Shirazi Summer Treats

Saffron Scented Memories of the Sabet Kitchen

Growing up, my Farsi was very limited and I couldn’t understand much beyond simple greetings. Although my speaking skills were poor, there’s one phrase that I knew very well: “seer shodam,” or “I’m full.” My grandma and aunts always kept me very happy and full of food whenever I went to visit. They would spend hours in the kitchen cooking their khoresh (stews) and ash (soups) to perfection.

When I was six, I became vegetarian, which caused a bit of an upset in the kitchen. Meat has always been my family’s favorite part of every dish. Despite their carnivorous tendencies, they kindly modified their ash and khoresh to be meat-free. For good measure, my grandmother would offer me goosht (meat) before meals, just in case I had changed my mind. This never bothered me because I knew, just by the smell of it, that Persian meat is something to be appreciated.

Now that I am older, I often invite my friends over when we cook Persian food and they always look forward to whatever khoresh we have cooked up. They have also become more interested in learning more about Iran and our culture. I began to realize that food not only brings people together, but it helps people appreciate another culture in new ways as well. To appreciate a foreign culture’s food is to appreciate the history of the individuals who have cultivated these recipes. It is to appreciate the aromas that waft through the house. It is to appreciate the plants and spices that grow in a foreign country. It is to appreciate the hard work of the people making the food.

To honor my own culture, I would like to share two very simple (and delicious!) Persian recipes. The first is Shirazi Salad, a tasty and refreshing starter to any meal. The second is my mother’s favorite: saffron, pistachio ice cream. These foods are the perfect antidote to beat the summertime heat and they offer a great way to embrace Persian culture. Enjoy these meals with friends and family as you share a sweet slice of Iran.

 

Persian Shirazi Salad

Author: Scrambled Chefs

Total time: 10 mins

Serves: 4

This easy and diverse salad will become a staple salad at your house!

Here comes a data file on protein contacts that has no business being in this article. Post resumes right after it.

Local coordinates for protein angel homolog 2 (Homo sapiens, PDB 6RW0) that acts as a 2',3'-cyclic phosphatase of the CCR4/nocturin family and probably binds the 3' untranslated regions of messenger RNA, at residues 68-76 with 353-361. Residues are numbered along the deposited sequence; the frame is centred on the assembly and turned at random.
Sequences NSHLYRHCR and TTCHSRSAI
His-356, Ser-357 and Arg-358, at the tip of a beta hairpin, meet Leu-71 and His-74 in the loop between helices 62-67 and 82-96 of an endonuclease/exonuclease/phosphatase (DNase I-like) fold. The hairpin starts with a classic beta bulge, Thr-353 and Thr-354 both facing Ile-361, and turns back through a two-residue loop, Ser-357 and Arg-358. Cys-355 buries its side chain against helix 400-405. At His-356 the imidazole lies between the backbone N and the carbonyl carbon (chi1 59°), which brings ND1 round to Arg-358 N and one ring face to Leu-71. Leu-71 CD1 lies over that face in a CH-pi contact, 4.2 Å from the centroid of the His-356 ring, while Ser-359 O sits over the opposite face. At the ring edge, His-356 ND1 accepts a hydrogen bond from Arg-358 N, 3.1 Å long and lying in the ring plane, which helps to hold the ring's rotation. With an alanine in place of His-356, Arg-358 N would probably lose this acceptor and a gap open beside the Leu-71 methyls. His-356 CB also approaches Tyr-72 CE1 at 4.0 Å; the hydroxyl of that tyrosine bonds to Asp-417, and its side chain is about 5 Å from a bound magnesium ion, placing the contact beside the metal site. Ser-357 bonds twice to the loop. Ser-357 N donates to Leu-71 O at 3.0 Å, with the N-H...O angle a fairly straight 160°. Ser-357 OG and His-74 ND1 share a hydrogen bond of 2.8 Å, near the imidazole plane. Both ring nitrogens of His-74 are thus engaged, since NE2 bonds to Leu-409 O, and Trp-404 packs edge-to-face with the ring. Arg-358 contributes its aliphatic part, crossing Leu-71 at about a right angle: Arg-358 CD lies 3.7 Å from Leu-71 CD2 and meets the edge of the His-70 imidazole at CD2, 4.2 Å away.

Ingredients:

  • 2 medium tomatoes
  • 3 cucumbers
  • ½ medium white onion
  • 1 cup finely chopped parsley
  • 1 cup finely chopped mint
  • 3 tablespoons olive oil
  • 3 tablespoons lemon juice
  • ½ teaspoon salt
  • ½ teaspoon black pepper

Instructions:

  1. Deseed the tomatoes and chop them into bite size cubes. Dice the cucumbers as well.
  2. Finely chop the white onion and set aside.
  3. Mix the lemon juice, olive oil, salt and black pepper together and give a quick whisk.
  4. Toss all ingredients together and serve fresh.

 

Bastani – Persian Rosewater, Saffron and Pistachio Ice Cream

Author: Ahu Shahrabani

Time: 15 mins

No churn bastani – Persian ice cream with rosewater, pistachios and saffron. A semi-homemade Middle-Eastern treat!

Ingredients:

  • 1 pint pistachio gelato (I prefer gelato because the end result is more creamy instead of icy)
  • ¼ cup of rosewater
  • 1 teaspoon powdered or ground saffron

Instructions:

  1. Let your gelato sit on the counter for about 15-20 minutes until soft.
  2. Heat the rosewater in a small mug in the microwave for 30 seconds until hot.
  3. Add the saffron to the rosewater and stir to combine.
  4. Scoop the softened ice cream into a mixing bowl, and pour the beautifully orange saffron-rosewater mixture over it.
  5. Mix well with a spoon until all combined.
  6. Pour the softened bastani back into the ice cream container and freeze for at least an hour or until it reaches your desired consistency.

Notes: You can find saffron and rosewater at your local ethnic grocer or at the online links.

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  • Diane E. Witters says:

    What a fun post. Thanks, Noelani! I’ve long felt that fresh authentic food is a perfect door to invite both skeptics and the receptive into discussions about diversity and how to value the colorful variety that infuses our world and neighborhoods. I especially like how Noelani shares the story of her loving grandmother and aunts who accommodated her evolution of eating habits — but still kept her rooted in Persian tradition.

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